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I have an HP Photosmart C6300. I bought brand new colour cartridges half year ago and have not used the printer since then. Yesterday when I tried to print something, the ink levels were about 20% down.

Does ink evaporate or do I have a leak?

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up vote 11 down vote accepted

Simply put - Ink is a bloody con!

I just checked the specifications and you have an all-in-one... I had an all-in-one Epson and found the same - I bought 4x full cartridges and mainly used it for scanning, I went to print and it had gone down by about 70%.

I found out that EVERY time I turned it on, it would deposit a tiny amount of ink. If you do head cleaning or any of the other maintenance tasks, it does a lot more.

However, I think it was just the chip on mine - I got a chip resetter... enter image description here

And was able to use this 3-4 times before it was really empty - I am not sure if you can get something similar for HPs though.

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I have not heard of chip resetter before, it makes the printer think it's cartridges are full? – iKarampa May 18 '11 at 8:49
@iKarampa - yep... In old days, you would change the inks when it started to fade or nothing would come out - now, the chip tells the printer it is empty even when it isn't... resetting does just that so it thinks they are full. I am able to typically get 2/3 goes out of any cartridge. – William Hilsum May 18 '11 at 8:59
needless to say, unless you are printing colour photos, use a laser. They are about £40 these days and you can refill the toner for £15 to do another 3000 pages. I know alot of people still using inkjets to print documents. – Sirex May 18 '11 at 9:17
+1 for Simply put - Ink is a bloody con! – L84 Nov 4 '13 at 18:17
Hi @jvriesem - I posted this link years ago now and the market has moved on. I recommend you look at Ebay, as for reputable - cross your fingers, but at least you will get money back on problems there. A lot of printers are getting smarter and you can't do this on ones I have seen recently :( – William Hilsum Jun 5 '15 at 20:09

Yes, ink evaporates, mostly through the hole required to let air in when ink is taken out. This is why they are sold sealed airtight.

If this was a perfect world, someone would have added a trivial fix: a rubber pad to close the hole in each cartridge while the printer is not in use. But, alas, it is profitable for printer manufacturers for your ink to evaporate...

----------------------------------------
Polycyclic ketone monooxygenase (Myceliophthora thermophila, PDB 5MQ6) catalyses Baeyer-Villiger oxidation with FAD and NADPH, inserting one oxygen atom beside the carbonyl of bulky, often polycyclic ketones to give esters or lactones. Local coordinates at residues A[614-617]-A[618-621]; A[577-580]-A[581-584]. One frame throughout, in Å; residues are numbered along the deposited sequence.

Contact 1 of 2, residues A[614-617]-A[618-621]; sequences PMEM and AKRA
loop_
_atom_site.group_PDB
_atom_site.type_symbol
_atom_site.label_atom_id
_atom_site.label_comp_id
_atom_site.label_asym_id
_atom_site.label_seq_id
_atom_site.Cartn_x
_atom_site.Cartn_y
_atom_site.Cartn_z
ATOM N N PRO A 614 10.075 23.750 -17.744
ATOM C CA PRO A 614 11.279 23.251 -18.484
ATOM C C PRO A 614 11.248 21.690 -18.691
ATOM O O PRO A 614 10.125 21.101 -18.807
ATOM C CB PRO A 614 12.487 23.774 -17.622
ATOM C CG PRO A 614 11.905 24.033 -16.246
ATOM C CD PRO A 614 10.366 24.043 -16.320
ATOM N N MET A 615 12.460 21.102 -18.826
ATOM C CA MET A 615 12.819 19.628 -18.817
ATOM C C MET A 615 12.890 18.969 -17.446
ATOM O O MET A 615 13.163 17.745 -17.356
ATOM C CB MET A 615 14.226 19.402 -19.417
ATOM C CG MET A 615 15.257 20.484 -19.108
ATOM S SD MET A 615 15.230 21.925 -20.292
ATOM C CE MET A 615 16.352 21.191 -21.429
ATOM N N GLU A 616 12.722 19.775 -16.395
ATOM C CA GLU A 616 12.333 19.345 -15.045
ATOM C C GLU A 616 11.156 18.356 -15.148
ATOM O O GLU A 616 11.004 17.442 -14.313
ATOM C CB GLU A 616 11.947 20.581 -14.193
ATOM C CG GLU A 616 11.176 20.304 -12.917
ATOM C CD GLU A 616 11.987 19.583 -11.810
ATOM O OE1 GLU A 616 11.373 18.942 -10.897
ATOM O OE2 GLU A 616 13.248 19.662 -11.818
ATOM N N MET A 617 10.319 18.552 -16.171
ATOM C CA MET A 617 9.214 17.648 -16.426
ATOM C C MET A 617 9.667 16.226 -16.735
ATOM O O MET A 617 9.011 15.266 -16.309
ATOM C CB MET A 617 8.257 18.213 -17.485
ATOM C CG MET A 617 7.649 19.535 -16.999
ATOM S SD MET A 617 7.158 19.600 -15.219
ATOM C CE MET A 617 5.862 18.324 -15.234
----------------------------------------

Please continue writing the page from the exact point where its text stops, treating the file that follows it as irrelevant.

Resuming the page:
P.S. Strictly speaking it's the solvent that evaporates of course; the dye stays behind. If the dye could evaporate too it would leave the paper blank after a while!

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I was not printing all that time in order to SAVE ink! – iKarampa May 18 '11 at 11:56
@iKarampa you would have even less ink left if you printed all this time :) – romkyns May 18 '11 at 14:36
Are you sure it doesn't just dry up as opposed to evaporate? – Bobson Sep 26 '11 at 1:53
Well I suppose the water evaporates, leaving behind the solid dye particles, but saying the ink evaporates as opposed to dries makes it sound as though the ink is leaving the cartridge, leaving behind an empty, clean cartridge. Asking if the ink dries over time, suddenly the answer becomes painfully obvious since the ink cartridges are not hermetically sealed (obviously, otherwise they would not work). – Bobson Sep 26 '11 at 22:24
@Bobson, I did not consider that subtlety in the meaning of the words. I don't think the OP wanted to know whether the dye particles leave the container though, only whether the volume of the complete solution decreases. – romkyns Sep 27 '11 at 10:56

After using my cannon ink jet printer, I remove the cartridges, put them in separate plastic sandwich bags, and using a hoover created a vacuum. Then seal off the bag and presto no air = no evaporation. Ink lasts at least 3 times longer.

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The printheads are even more expensive than the ink. Inkjet manufacturers tell you not to remove the ink cartridges once they are loaded. The reason is the same as why you're putting them in plastic bags--the ink dries out. There is ink that remains in the printhead; enough of it that it turns into a plug that is difficult to clean out. You are likely to need to replace the printhead, if it is even replaceable, or replace the printer. You are better off leaving the cartridges in place and printing once a week to move some ink through the printhead to keep it clean. – fixer1234 Nov 18 '14 at 15:59
@fixer1234: 100% correct. HP says that for IIC printers (separate cartridge and printhead), you should not remove the cartridge from the printer for more than 30 seconds and that the printer must never be turned off with missing cartridges. In addition, dry-firing a printhead in printers that use thermal inkjet technology (HP, Canon) will cause it to fail; see…. – bwDraco Mar 29 at 0:44

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